Stores cry foul over new stadium Landover Mall sellers, other firms say 'Skins games scare off trade

October 27, 1997|By Candus Thomson | Candus Thomson,SUN STAFF

In his short time in the restaurant business, Bill Leslie has learned this: His barbecued pork ribs don't stand a chance against the high-octane pigskin down the road.

Each Sunday the Redskins play at their new 80,000-seat stadium in Prince George's County, Leslie loses 30 percent of his business because his regular customers won't fight football traffic.

Yesterday, when the Ravens beat the Redskins 20-17, it was no different.

The story was the same at Landover Mall, where full parking lots belie the nearly empty shops inside. Mall management has a contract with the Redskins to supply parking for stadium employees and fans.

"I always knew the Redskins weren't going to bring me more business," said Leslie, who opened Chips Rotisserie Plus in June 1996. "I didn't expect this kind of drop-off."

Leslie, a former computer software designer and salesman, has built his restaurant on the foundation of chicken and ribs, greens and sweet potato pie. His Central Avenue restaurant draws a lunch crowd from nearby office parks, take-home dinner customers on their way to Mitchellville and Capitol Heights, and families after church Sunday.

Business is so good that he'll open a second Chips in January and a third -- possibly in the Baltimore area -- a year later.

The only dark cloud, Leslie said, is any fall Sunday when the Redskins play at Jack Kent Cooke Stadium less than a mile away.

"My local customers stay away and I don't blame them," he said.

Management at Landover Mall has written to Prince George's County Executive Wayne K. Curry, pleading with him to do something before the holiday shopping season starts.

On Sept. 14, the inaugural game at the stadium, sales were down an average of 47 percent compared to previous Sundays, mall manager Maria L. Stephenson wrote.

Sears saw sales fall off 50 percent; Ritz Camera, 72 percent; Kay Jewelers, 95 percent. Only one of the 42 stores reporting noted an increase in sales.

"Landover Mall cannot and will not survive in this scenario unless Prince George's County intervenes and establishes a pro-active trafficking program which will enable customers to access Landover Mall on game days," Stephenson wrote. "As the holidays approach, you can imagine the overall devastation which will follow."

County officials said they are addressing traffic problems, but merchants should stop blaming the Redskins for all of their woes.

"The mall and all of the businesses on the stadium routes have opportunities with thousands of people passing by. The question is, how do you do a better job of marketing to people who have been at the game?" said William D. Miller II, senior policy adviser to Curry.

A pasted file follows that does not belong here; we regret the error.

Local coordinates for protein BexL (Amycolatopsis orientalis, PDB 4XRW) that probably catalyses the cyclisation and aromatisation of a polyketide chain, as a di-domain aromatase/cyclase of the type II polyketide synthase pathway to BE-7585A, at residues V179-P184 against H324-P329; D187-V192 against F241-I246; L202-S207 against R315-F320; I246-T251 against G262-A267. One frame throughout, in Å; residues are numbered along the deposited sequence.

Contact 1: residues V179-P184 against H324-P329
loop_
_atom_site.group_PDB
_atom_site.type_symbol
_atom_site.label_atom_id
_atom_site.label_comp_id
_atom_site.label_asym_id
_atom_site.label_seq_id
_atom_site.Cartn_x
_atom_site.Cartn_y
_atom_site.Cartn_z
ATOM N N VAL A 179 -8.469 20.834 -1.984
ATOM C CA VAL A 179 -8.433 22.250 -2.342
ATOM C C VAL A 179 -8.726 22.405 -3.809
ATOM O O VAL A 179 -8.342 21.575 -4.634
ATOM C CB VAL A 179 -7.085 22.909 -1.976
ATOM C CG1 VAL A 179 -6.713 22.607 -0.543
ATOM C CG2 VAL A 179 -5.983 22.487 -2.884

Miller said the mall should research whether its customers are staying away or simply altering their shopping schedule to avoid stadium traffic.

"Many aspects of this new stadium will need [adjusting] over time," Miller acknowledged. "As people are getting comfortable getting to and from the stadium and the neighborhoods, residents and shoppers are going to become more comfortable with their shopping patterns."

A visit to Landover Mall yesterday indicated that comfort level is still months away.

In several stores, clerks read books. Two employees at a sporting goods store tossed a football around. At least one store didn't open at all.

Dennis C. Murphy, president of Prince George's County Economic Development Corp., said the trouble being experienced by businessmen like Leslie "hasn't gotten on our radar screen," and that he had heard nothing but success stories.

"Some businesses -- hotels and restaurants -- have been very creative in taking advantage of the situation. It's one thing to complain about it. It's another to try and capitalize on it," said Murphy, who is the newest member of the Maryland Stadium Authority.

Leslie said members of the business community are drafting a petition to let Curry, who stands for re-election next year, know how upset they are.

"I don't think there's anything I can do but ride it out," said Leslie. "Long-term I believe my business will come back once people understand the traffic patterns. But that's a year off."

Pub Date: 10/27/97

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